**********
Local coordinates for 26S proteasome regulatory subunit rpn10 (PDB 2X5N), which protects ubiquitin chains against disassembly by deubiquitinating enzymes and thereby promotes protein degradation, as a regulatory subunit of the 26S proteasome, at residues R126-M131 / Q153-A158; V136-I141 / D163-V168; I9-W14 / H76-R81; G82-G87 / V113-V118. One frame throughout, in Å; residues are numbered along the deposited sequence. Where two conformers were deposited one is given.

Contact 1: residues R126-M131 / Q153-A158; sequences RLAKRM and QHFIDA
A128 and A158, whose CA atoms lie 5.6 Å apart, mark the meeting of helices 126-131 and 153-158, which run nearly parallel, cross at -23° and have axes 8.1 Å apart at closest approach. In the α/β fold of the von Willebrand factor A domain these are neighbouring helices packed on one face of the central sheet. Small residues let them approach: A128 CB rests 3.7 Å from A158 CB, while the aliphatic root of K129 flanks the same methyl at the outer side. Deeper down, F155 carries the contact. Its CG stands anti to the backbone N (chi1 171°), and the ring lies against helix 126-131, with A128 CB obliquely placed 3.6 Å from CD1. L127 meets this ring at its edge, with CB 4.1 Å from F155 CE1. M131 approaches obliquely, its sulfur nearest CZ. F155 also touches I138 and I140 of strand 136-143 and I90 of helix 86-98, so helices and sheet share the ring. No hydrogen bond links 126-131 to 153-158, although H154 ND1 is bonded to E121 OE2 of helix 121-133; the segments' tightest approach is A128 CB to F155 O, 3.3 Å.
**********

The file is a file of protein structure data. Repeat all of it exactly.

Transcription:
Local coordinates for 26S proteasome regulatory subunit rpn10 (PDB 2X5N), which protects ubiquitin chains against disassembly by deubiquitinating enzymes and thereby promotes protein degradation, as a regulatory subunit of the 26S proteasome, at residues R126-M131 / Q153-A158; V136-I141 / D163-V168; I9-W14 / H76-R81; G82-G87 / V113-V118. One frame throughout, in Å; residues are numbered along the deposited sequence. Where two conformers were deposited one is given.

Contact 1: residues R126-M131 / Q153-A158; sequences RLAKRM and QHFIDA
A128 and A158, whose CA atoms lie 5.6 Å apart, mark the meeting of helices 126-131 and 153-158, which run nearly parallel, cross at -23° and have axes 8.1 Å apart at closest approach. In the α/β fold of the von Willebrand factor A domain these are neighbouring helices packed on one face of the central sheet. Small residues let them approach: A128 CB rests 3.7 Å from A158 CB, while the aliphatic root of K129 flanks the same methyl at the outer side. Deeper down, F155 carries the contact. Its CG stands anti to the backbone N (chi1 171°), and the ring lies against helix 126-131, with A128 CB obliquely placed 3.6 Å from CD1. L127 meets this ring at its edge, with CB 4.1 Å from F155 CE1. M131 approaches obliquely, its sulfur nearest CZ. F155 also touches I138 and I140 of strand 136-143 and I90 of helix 86-98, so helices and sheet share the ring. No hydrogen bond links 126-131 to 153-158, although H154 ND1 is bonded to E121 OE2 of helix 121-133; the segments' tightest approach is A128 CB to F155 O, 3.3 Å.